The Roaring Twenties are in full effect in F. Scott Fitzgerald’s riveting classic. Man-about-town Jay Gatsby seems to have it all, including loads of money and a massive mansion where he hosts wild, extravagant parties every Saturday. But Gatsby’s missing one thing: Daisy Buchanan, the love of his life, the one who got away.
The Great Gatsby explores the impossible, but uniquely human, longing to return to the past and the costs associated with chasing the American Dream. It’s a beautifully written, entertaining read with timeless emotional appeal.
APPLE BOOKS REVIEW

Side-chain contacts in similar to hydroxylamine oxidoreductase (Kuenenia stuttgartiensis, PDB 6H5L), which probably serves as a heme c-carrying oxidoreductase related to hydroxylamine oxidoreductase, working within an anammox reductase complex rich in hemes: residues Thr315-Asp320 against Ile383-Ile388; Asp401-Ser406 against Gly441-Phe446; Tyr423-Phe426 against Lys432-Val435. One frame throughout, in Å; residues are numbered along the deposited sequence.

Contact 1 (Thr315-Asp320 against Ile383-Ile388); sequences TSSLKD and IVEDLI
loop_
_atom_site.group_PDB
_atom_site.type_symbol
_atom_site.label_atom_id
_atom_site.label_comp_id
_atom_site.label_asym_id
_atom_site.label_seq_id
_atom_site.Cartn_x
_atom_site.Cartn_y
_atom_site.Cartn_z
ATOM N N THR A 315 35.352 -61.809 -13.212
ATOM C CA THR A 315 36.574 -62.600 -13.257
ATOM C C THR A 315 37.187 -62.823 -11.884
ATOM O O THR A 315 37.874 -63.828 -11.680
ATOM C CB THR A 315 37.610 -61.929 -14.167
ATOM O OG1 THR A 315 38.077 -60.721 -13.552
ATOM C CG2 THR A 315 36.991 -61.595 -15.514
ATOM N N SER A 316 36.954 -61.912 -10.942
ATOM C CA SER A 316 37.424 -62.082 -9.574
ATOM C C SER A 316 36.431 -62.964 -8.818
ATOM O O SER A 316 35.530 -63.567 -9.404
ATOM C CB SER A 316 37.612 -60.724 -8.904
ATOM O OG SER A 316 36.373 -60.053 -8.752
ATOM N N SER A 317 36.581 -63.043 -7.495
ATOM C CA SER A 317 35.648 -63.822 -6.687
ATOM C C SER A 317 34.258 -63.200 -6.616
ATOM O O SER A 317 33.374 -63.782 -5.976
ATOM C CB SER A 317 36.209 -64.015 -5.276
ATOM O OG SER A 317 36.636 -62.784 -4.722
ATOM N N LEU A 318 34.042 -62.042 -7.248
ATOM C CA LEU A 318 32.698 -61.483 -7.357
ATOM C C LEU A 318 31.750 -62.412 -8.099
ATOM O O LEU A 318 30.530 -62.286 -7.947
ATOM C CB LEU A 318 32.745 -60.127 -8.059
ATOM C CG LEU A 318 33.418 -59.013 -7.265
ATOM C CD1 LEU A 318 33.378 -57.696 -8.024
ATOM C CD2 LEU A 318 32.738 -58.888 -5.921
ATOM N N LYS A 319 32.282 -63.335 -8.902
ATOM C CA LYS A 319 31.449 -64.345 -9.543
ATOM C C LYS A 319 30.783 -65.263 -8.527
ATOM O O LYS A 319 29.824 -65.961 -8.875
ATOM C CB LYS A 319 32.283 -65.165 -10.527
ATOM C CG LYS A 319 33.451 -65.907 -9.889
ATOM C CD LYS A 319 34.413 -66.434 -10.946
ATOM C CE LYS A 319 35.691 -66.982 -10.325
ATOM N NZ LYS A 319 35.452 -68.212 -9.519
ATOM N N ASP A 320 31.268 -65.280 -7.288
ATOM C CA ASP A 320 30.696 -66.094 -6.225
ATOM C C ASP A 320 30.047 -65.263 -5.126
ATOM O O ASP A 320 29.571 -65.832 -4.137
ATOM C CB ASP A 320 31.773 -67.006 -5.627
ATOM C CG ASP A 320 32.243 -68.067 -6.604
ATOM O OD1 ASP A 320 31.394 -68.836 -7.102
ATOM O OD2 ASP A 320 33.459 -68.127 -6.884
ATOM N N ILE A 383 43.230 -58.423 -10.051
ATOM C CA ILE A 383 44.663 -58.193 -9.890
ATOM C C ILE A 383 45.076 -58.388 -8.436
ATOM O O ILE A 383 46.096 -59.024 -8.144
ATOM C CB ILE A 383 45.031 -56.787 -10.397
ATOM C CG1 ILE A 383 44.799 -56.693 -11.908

Most of us were assigned F. Scott Fitzgerald’s classic novel in high school, but it’s 100 percent worth revisiting as an adult—the social satire and the heartbreak both hit harder. Jay Gatsby's quest to remake himself into a socialite feels unexpectedly familiar in an age when we we curate the perfect version of our lives on social media. (The status-conscious Fitzgerald even set this story in the Hamptons, past and present playground of the wealthy and fabulous.) Honestly, The Great Gatsby couldn't feel more of-the-moment if Daisy Buchanan's last name were actually Kardashian.